After a tough few months in which I have been very grateful for the support of good friends and the presence of good books, let’s discuss the latter, eh? Kicking off 2022 is John Thorndyke’s Cases (1909), the first collection of short stories to feature Richard Austin Freeman’s medical jurist.
The most famous of the eight stories herein is doubtless the oft-anthologised ‘The Aluminium Dagger’ (1909), ostensibly an impossible crime story in which a man is found stabbed in the back in a locked room whose open windows are “some forty feet from the ground [with] no rain-pipe near any of them”; additionally “there isn’t a foothold for a fly on any part of that wall. The grates are modern, and there isn’t room for a good-sized cat to crawl up any of the chimneys”, and so “the question is, How did the murderer get in, and how did he get out again?”.
I’ve often wondered at the popularity of this story — it’s perfectly fine, but having first read it several years ago I promptly forgot about it before believing Mr. Pottermack’s Oversight (1930) to be my first encounter with this particular Great Detective. Rereading it now, with more Thorndyke and more early detective fiction under my belt, I wonder if its similarity to the Sherlock Holmes canon plays no small part in its appeal: the rendering of a violent foreign word — “Traditore…the Italian for ‘traitor’.” — bringing to mind “Rache” from Holmes’ first case A Study in Scarlet (1887), Thorndyke knowing to look for an octagonal bolt without disclosing his reasons in the very best Holmesian fashion…indeed, Thorndyke is very much the All-Knowing Presence here in a way that is probably comforting to those raised on a Sherlockian diet, but removes most of the charm and personality of the detective we’re here to read about.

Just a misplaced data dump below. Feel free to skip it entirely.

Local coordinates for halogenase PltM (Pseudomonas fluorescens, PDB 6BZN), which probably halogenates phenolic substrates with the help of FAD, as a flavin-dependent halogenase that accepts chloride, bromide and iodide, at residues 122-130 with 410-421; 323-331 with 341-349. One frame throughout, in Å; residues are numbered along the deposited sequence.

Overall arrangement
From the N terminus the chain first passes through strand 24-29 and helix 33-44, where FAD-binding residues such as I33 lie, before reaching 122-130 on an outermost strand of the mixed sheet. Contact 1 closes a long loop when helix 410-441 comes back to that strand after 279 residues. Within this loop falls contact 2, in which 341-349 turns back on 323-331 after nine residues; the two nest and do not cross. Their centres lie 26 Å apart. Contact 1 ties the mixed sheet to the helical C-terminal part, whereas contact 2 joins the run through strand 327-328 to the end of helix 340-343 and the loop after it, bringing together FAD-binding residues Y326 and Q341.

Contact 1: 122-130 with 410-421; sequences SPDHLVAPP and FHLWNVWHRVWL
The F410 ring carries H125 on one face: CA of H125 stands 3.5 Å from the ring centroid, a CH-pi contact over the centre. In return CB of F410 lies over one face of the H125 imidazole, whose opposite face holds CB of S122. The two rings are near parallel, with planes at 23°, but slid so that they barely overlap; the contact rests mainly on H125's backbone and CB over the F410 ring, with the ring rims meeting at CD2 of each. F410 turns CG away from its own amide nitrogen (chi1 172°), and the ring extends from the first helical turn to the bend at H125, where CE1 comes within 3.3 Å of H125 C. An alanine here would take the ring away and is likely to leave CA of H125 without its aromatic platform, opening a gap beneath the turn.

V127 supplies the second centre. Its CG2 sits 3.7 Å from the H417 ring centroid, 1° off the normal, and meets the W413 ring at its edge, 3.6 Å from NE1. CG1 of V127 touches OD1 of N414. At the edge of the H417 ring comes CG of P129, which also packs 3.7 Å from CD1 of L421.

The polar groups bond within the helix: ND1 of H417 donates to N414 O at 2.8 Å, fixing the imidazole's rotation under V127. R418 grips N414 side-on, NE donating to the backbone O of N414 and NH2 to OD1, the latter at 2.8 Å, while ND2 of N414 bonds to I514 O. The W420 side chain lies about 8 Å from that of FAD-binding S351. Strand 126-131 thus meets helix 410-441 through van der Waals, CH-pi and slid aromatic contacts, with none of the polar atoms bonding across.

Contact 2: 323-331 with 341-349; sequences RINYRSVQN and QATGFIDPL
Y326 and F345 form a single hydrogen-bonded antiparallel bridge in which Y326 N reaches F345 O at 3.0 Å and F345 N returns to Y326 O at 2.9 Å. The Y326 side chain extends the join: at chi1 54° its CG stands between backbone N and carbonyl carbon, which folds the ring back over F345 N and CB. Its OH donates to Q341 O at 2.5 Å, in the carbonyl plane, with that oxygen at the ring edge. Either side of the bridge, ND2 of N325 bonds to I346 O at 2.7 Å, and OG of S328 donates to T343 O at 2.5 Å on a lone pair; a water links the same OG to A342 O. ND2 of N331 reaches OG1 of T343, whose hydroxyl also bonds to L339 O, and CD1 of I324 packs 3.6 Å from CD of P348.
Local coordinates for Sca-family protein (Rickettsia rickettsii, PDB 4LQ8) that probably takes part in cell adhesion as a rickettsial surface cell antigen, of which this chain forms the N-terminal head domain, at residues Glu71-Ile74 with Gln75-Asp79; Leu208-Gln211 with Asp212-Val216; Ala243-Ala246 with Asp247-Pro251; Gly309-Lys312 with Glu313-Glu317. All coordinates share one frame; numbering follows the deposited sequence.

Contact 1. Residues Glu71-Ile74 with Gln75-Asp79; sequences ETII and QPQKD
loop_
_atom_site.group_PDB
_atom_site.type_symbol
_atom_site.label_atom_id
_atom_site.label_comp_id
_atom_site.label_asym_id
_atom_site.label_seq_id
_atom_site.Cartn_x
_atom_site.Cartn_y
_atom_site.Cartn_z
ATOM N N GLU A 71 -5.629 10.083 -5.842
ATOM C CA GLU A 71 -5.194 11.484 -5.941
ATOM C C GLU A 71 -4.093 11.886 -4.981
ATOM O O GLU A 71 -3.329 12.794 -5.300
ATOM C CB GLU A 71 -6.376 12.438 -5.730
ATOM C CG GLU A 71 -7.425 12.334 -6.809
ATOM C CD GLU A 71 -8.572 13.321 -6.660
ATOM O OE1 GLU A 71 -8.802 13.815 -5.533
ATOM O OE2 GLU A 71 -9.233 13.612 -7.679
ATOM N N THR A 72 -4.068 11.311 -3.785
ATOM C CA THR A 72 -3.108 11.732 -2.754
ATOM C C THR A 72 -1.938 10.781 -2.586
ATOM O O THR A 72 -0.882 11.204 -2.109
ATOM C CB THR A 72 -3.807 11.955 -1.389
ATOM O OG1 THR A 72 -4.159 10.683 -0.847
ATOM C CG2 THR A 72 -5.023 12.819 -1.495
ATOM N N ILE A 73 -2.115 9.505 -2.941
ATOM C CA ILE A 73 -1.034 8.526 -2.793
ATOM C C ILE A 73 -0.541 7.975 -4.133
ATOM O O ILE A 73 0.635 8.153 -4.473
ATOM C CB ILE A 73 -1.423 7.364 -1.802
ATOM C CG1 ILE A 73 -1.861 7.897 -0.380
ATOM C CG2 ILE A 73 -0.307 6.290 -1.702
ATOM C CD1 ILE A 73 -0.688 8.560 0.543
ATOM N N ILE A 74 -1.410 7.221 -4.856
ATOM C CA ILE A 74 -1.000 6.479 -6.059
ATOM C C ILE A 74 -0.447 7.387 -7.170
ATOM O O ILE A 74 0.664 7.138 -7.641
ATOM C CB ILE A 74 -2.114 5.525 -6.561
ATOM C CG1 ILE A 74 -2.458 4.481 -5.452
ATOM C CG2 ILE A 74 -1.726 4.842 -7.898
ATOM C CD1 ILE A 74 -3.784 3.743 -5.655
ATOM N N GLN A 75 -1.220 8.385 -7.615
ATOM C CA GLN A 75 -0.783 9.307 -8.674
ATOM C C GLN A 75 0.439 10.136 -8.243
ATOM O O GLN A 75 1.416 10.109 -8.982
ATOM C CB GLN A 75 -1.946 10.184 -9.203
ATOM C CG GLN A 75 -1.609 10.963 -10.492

Detective fiction of course owes a huge debt to Holmes, and in the same way that every superhero movie for the last 20 years has struggled to parse “With great power comes great responsibility” even half as neatly or brilliantly, there are times when Thorndyke’s need to fit into the Holmes model can be a little…clunky.
“It is not our function to confirm an hypothesis suggested by outside circumstances, but rather, on the contrary, to make certain that no other explanation is possible. And that is my invariable practice. No matter how glaringly obvious the appearances may be, I refuse to take anything for granted.”
However, I’ll die on the hill of Thorndyke being the first meaningful iteration of the Great Detective archetype that deserves to be seen beyond the reach of Holmes’ shadow.
Consider how in ‘The Moabite Cipher’ (1909) Thorndyke entrusts the decryption of the eponymous message to “the great palæographer” Professor Poppelbaum, since that sort of thing would fall more readily into another’s specialism — how Thorndyke, brought into the affair without being formally consulted, and so denoting himself “a passive, though interested, spectator”, is happy to let others ply their trade without interference. Thorndyke has always seemed to me more than happy to admit the experience of the people around him — not merely treating his chronicler Christopher Jervis as an intelligent man capable of reasoning and deduction, but also taking pleasure in the conduct of Sergeant Payne’s examination of the footprints which inform ‘The Man with the Nailed Shoes’ (1909), or treating Fred Calverly, puffed up with disdain for the “arrogant materialism” of science, respectfully when that gentleman comes to him full of stories of mysticism in ‘The Mandarin’s Pearl’ (1909):
“Supposing you tell us about your experiences,” said Thorndyke persuasively. “Give us a chance to believe, if we can’t explain away.”